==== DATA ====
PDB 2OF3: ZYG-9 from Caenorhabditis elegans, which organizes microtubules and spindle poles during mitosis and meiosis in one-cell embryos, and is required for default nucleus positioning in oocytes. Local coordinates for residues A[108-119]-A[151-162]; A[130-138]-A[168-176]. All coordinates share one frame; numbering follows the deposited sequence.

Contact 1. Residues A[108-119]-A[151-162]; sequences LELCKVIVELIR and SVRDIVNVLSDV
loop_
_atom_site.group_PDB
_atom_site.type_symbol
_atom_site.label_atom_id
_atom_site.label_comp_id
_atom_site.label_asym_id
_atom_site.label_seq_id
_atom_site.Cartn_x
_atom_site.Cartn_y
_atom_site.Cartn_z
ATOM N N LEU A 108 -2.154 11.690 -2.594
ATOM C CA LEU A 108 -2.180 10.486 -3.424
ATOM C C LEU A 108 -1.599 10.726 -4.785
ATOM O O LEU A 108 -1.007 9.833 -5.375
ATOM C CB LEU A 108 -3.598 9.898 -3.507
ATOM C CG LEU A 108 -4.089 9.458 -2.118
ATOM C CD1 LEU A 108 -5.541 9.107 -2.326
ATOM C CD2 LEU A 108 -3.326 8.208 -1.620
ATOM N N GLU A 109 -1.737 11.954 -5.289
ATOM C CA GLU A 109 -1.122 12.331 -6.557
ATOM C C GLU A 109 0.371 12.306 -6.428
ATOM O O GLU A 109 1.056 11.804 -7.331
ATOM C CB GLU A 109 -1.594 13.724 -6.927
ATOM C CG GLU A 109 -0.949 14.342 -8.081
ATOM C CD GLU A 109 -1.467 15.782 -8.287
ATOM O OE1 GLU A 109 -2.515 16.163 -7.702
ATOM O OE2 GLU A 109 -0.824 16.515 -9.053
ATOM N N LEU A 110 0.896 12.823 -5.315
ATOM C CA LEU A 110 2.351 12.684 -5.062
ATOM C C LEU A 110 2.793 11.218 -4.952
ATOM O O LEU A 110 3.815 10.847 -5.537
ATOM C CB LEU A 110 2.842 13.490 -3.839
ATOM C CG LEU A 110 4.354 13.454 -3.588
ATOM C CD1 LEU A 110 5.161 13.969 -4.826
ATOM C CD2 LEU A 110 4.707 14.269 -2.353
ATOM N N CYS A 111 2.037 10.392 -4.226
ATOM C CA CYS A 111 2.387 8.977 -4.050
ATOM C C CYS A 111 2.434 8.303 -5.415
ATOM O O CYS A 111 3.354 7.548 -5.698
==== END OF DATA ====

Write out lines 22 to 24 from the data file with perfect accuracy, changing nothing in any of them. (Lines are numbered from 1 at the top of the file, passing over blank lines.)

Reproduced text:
ATOM C CA GLU A 109 -1.122 12.331 -6.557
ATOM C C GLU A 109 0.371 12.306 -6.428
ATOM O O GLU A 109 1.056 11.804 -7.331